Featured photo credit: Meditation/mrhayata via flickr.com

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More by this author

Daniel Wallen

Daniel is a writer who focuses on blogging about happiness and motivation at Lifehack.

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Last Updated on November 22, 2021

Thanksgiving: It’s About The Simple Things

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Thanksgiving: It’s About The Simple Things

Thanksgiving, a day of pure gluttony, football, and possible uncomfortable situations with family members that you may or may not like. Oh, yeah, and the whole “know and reflect on what it is to be thankful and grateful.”

During the holiday season many people forget what this time of year is bout and are too worried about getting the “early-bird” deals on Black Friday and making sure that they have the perfect gifts for their loved ones. I am sort of a “Grinch” when it comes to the holiday season, mostly because of that mentality by many of the poeple around me.

But instead of being grinch-like this holiday season, I decided to simplify things and get back to what this time of year is actually is about; being thankful for what I have and what I can give.

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Simplify

I’m not a “minimalist” in any real sense, but in the last few months the talks of Patrick Rhone and others have got me to rethink my stance. Can you really have too much stuff?

Absolutely.

And with all that stuff comes the burden and the weight of it on your back.

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If you feel that the things around you are out of control, maybe it’s time to simplify and be thankful and grateful for what you have and use. Here are a few things that you can do to simplify:

  • You know those gadgets in the drawer that you said you were going to sell? Well, time to get the listing on eBay and sell them. Or, send them to a place like Gazelle. Even if they are old and won’t get money, you can at least recycle them.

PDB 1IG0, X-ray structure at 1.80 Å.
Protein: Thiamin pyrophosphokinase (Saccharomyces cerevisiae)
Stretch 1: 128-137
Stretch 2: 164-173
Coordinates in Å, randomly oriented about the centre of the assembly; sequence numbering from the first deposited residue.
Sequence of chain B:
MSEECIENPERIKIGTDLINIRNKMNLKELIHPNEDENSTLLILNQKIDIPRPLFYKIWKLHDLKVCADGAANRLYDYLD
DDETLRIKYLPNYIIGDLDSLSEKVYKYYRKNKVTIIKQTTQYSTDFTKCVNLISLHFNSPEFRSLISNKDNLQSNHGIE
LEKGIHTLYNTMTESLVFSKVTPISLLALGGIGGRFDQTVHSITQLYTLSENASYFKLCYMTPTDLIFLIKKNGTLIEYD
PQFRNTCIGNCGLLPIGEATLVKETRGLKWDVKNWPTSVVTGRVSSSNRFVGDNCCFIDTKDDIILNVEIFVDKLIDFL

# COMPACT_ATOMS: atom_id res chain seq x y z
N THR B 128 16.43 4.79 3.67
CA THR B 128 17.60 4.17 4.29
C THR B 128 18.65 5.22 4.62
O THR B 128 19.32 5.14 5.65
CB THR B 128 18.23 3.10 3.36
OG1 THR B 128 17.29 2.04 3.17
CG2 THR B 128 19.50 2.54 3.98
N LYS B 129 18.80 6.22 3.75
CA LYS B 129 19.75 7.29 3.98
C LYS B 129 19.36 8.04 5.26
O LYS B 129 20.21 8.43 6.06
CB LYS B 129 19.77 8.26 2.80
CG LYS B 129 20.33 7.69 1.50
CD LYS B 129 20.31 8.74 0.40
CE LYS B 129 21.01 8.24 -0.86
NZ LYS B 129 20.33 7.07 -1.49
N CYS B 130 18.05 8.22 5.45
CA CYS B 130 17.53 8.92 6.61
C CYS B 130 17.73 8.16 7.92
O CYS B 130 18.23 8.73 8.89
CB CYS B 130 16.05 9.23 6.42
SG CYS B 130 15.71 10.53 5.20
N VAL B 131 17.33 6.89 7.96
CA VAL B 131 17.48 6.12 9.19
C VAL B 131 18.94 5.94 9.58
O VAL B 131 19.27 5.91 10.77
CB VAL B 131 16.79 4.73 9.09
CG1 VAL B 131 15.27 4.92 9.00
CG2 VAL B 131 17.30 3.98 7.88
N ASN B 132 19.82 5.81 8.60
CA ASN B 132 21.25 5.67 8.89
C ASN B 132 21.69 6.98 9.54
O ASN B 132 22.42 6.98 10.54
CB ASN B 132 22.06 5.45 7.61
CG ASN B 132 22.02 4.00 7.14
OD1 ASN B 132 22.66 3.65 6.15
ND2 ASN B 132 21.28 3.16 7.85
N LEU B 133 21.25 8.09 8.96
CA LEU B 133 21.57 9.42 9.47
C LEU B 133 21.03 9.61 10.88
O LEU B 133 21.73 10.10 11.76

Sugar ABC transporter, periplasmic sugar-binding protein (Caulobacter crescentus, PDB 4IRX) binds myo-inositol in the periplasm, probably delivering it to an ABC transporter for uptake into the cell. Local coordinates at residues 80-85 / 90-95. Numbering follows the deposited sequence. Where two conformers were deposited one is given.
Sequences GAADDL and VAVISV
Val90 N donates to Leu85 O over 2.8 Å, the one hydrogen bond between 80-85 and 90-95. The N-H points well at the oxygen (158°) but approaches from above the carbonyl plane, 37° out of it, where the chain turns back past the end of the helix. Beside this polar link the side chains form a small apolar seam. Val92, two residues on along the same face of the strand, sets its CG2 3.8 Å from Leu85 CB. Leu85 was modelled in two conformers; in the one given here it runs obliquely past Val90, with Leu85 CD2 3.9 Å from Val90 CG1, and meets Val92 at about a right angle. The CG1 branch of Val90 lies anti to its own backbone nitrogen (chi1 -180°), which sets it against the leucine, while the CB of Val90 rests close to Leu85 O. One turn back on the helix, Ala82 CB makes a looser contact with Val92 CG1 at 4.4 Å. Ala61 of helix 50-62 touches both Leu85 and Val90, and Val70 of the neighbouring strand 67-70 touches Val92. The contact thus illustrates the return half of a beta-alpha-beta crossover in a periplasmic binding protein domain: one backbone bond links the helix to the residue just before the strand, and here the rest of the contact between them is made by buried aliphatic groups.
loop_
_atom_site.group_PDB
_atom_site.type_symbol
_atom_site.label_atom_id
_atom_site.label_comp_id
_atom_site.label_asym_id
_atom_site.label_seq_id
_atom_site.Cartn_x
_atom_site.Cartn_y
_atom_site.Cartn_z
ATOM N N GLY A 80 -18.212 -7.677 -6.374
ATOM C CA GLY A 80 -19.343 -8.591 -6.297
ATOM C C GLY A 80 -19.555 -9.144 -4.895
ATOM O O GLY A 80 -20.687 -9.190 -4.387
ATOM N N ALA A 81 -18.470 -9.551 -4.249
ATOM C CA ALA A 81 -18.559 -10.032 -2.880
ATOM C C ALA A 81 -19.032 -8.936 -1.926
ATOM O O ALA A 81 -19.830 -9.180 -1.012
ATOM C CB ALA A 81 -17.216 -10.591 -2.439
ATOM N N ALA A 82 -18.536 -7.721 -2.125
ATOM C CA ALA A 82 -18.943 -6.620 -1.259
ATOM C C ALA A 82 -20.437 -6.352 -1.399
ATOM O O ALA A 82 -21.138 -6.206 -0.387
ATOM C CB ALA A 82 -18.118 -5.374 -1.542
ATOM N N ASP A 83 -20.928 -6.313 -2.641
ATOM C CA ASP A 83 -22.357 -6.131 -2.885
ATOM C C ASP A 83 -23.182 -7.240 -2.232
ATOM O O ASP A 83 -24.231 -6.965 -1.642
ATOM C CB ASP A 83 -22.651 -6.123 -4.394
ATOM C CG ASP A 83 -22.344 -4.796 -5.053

• Get rid of things you don’t need. Like old books, clothes, tools, etc. Have something that’s been laying around forever with no use? Donate it to a charity or church. If you aren’t using it, someone else could be.
  • Find your productivity tools and stick with them. Use tools and gadgets that serve multiple purposes so you can simplify your tool set.

Be Mindful

You don’t have to be a master Buddhist or meditator to be mindful (although, it can definitely help). Being mindful comes down to being cognizant of the present and not keeping yourself in the past or future. It’s about living in the moment and being aware of yourself and everything around you. It’s just being.

Without getting too “California” on you, it is super important to be mindful during the holiday rush. Rather than worrying about the things that you forgot at your house on the way to relatives or thinking about the next stop in your endless holiday travels, just breath and think about what you are currently doing.

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Spend the time with your family and friends and don’t crush the moment. Try not to concentrate so hard on getting the perfect photo of the “awesome moment” of the day and actually miss the awesome moment.

Being mindful over the holidays will help you be with your families, friends, and yourself allowing you to enjoy your time.

Reflect

As the year is coming to a close (yes, it really is that close!) it’s a great time to start reflecting on what you have accomplished and what you haven’t. Within the next few weeks we will have a more throrough reflection article here at Lifehack.org, but reflecting every now and then over your holiday break is a great way to see where you have been doing well in your life and where you need to improve.

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Reflection shouldn’t be used to “get down” on yourself. Reflection should be used to take an honset inventory of what you have accomplished, how you handeled situations, and what you can do better. If you journal everyday (a daily form of reflection) it may be a good time to start going over some of the things that you have written and start to put together a year’s end journal entry. I mean, how else will you write your autobiography?

But, seriously, reflecting on yourself makes you aware of your successes and faults and helps you plan and make goals for the coming year. It makes you a better person.

So, while you are stuffing your face with bird, stuffing, and mashed taters’, remember that the holidays are much more than the superficial things. Use this holiday to become a better person.

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Featured photo credit: Libby Penner via unsplash.com